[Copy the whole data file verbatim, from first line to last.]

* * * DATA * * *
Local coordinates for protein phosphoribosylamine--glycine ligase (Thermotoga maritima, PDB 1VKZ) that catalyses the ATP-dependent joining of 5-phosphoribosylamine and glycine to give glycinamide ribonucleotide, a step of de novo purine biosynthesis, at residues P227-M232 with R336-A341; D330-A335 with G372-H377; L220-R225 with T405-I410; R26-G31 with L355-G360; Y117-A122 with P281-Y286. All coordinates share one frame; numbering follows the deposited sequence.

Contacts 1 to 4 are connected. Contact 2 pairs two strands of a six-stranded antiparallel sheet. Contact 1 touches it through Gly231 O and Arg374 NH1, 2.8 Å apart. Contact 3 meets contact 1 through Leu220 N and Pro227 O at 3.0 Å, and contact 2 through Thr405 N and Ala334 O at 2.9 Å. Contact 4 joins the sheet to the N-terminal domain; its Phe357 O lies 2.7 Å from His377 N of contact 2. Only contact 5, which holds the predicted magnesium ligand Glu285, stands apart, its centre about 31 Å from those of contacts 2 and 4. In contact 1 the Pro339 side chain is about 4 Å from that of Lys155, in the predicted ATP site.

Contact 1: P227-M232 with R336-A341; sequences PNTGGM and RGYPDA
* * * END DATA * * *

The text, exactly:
Local coordinates for protein phosphoribosylamine--glycine ligase (Thermotoga maritima, PDB 1VKZ) that catalyses the ATP-dependent joining of 5-phosphoribosylamine and glycine to give glycinamide ribonucleotide, a step of de novo purine biosynthesis, at residues P227-M232 with R336-A341; D330-A335 with G372-H377; L220-R225 with T405-I410; R26-G31 with L355-G360; Y117-A122 with P281-Y286. All coordinates share one frame; numbering follows the deposited sequence.

Contacts 1 to 4 are connected. Contact 2 pairs two strands of a six-stranded antiparallel sheet. Contact 1 touches it through Gly231 O and Arg374 NH1, 2.8 Å apart. Contact 3 meets contact 1 through Leu220 N and Pro227 O at 3.0 Å, and contact 2 through Thr405 N and Ala334 O at 2.9 Å. Contact 4 joins the sheet to the N-terminal domain; its Phe357 O lies 2.7 Å from His377 N of contact 2. Only contact 5, which holds the predicted magnesium ligand Glu285, stands apart, its centre about 31 Å from those of contacts 2 and 4. In contact 1 the Pro339 side chain is about 4 Å from that of Lys155, in the predicted ATP site.

Contact 1: P227-M232 with R336-A341; sequences PNTGGM and RGYPDA